steel and metal fabrication. LTV's Integrated Steel segment is a
leading producer of high-quality, value-added flat rolled steel,
and a major supplier to the transportation, appliance, electrical
equipment and service center industries. LTV's Metal Fabrication
segment consists of LTV Copperweld, the largest producer of
tubular and bimetallic products in North America.

QUADRUM: CNBV Intervenes In Bank, Subsidiaries
The National Banking and Exchange Commission (CNBV) intervened in
Banca Quadrum de Mexico and its subsidiaries after uncovering
serious problems during routine audits, EFE reported Wednesday.
According to the CNBV, Quadrum failed to report any non-
performing assets, had no loan-loss provisions and its income
statement did not fully report losses.

"The magnitude of its decline puts this bank in a situation of
clear asset and operational weakness that affect its stability
and liquidity," the government agency said. However, it noted
that deposits were protected by federal deposit insurance

Democratic Revolution Party legislative aide Mario Di Costanzo
revealed in statements to the media that Banca Quadrum suffered
some $66 million in losses and said the bank should not be
refinanced, but rather liquidated to prevent the same mistakes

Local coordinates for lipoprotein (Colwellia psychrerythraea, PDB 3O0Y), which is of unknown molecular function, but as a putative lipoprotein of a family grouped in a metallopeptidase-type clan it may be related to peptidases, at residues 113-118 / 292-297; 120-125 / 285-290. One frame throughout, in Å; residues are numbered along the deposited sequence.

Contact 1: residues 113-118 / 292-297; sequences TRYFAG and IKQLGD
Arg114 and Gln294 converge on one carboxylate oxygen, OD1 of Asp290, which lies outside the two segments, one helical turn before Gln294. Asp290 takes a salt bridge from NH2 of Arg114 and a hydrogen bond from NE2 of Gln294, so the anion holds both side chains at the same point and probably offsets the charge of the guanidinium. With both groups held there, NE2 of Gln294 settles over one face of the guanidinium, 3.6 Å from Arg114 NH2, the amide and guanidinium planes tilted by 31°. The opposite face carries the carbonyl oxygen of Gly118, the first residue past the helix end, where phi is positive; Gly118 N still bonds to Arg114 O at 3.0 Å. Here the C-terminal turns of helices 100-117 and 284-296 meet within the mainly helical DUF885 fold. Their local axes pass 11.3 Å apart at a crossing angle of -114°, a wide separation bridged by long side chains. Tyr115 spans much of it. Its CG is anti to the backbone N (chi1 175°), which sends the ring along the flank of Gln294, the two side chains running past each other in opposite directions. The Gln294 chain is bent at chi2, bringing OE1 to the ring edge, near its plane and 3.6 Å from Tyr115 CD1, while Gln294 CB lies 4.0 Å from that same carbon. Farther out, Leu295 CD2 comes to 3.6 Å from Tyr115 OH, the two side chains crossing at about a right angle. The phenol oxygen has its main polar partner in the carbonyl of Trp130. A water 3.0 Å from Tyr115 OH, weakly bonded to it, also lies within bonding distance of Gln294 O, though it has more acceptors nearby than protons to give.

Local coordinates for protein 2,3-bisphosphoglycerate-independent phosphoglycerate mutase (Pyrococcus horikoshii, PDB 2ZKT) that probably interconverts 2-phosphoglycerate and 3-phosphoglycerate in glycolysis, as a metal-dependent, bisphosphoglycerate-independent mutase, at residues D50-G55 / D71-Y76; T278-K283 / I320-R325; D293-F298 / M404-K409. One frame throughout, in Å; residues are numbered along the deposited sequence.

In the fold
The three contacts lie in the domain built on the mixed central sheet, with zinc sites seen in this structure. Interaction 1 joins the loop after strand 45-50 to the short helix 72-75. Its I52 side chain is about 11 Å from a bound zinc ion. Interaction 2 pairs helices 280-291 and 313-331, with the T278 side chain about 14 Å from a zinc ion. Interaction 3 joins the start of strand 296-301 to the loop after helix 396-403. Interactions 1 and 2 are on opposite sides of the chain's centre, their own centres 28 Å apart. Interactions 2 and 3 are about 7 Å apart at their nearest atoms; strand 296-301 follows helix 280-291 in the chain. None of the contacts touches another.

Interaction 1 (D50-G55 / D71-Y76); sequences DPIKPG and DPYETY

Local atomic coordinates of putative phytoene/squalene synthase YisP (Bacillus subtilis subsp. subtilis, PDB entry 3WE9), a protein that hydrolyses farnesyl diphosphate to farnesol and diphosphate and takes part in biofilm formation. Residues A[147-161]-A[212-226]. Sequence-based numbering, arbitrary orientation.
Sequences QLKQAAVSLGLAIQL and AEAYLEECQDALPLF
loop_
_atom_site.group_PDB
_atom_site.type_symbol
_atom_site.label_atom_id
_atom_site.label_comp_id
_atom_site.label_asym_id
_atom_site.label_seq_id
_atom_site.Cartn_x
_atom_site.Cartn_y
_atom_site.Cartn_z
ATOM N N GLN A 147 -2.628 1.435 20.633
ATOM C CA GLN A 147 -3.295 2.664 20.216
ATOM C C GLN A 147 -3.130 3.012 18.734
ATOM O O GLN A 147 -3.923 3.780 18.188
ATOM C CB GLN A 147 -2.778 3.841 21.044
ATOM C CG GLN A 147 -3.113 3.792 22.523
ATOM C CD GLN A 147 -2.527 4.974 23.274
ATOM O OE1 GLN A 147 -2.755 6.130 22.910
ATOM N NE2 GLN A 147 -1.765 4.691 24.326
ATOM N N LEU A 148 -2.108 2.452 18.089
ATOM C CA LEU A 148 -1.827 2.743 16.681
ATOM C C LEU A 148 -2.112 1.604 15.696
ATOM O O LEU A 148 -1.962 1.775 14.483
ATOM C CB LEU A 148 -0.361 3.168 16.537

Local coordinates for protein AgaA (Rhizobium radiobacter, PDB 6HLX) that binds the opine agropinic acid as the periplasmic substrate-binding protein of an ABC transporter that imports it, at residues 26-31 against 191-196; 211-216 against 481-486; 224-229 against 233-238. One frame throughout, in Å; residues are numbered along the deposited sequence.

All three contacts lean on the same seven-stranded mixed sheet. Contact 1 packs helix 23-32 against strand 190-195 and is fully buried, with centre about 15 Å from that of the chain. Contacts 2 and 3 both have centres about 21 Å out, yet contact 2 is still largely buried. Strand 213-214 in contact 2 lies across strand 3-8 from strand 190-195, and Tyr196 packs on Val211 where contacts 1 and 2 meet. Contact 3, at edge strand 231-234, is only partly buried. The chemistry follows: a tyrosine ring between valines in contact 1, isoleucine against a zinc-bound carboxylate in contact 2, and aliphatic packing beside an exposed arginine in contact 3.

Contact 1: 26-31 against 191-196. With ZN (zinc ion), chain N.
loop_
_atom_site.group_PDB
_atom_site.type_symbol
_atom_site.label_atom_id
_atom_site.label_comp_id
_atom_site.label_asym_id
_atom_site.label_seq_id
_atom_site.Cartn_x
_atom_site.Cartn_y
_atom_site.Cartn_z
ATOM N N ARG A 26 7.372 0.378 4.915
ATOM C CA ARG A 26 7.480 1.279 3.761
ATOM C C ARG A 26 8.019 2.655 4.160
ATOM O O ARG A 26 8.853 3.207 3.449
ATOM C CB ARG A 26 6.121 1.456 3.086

made by the administration of former President Ernesto Zedillo,
who attempted to bail out failed banks.

Banca Quadrum, which was founded in 1994, has 3.59 billion pesos
(some $398 million) in assets. The bank's subsidiaries, which are
also under intervention, are Factor Quadrum and Arrendadora
Financiera Quadrum.


PAFCO: Workers' Strike Enters Third Day; Negotiations Stalled
Negotiations between Panama-based Puerto Armuelles Fruit Company
(Pafco) and its 3,200 employees over the status of three
plantations, known as "Mega 4," which the company closed in June
due to inefficient production, are now at an impasse, EFE
reported Wednesday.

Three days have passed since workers lodged a strike against
Chiquita Brands subsidiary Pafco but the company and the workers'
union have not been able to reach an accord. According to the
labor union's secretary general, Edgard Williams, talks
deadlocked when the banana company refused to re-open Mega 4.

Cameron Forsythe, Pafco's general manager in Panama, said that
his company could bridge the conflict by subletting the Mega 4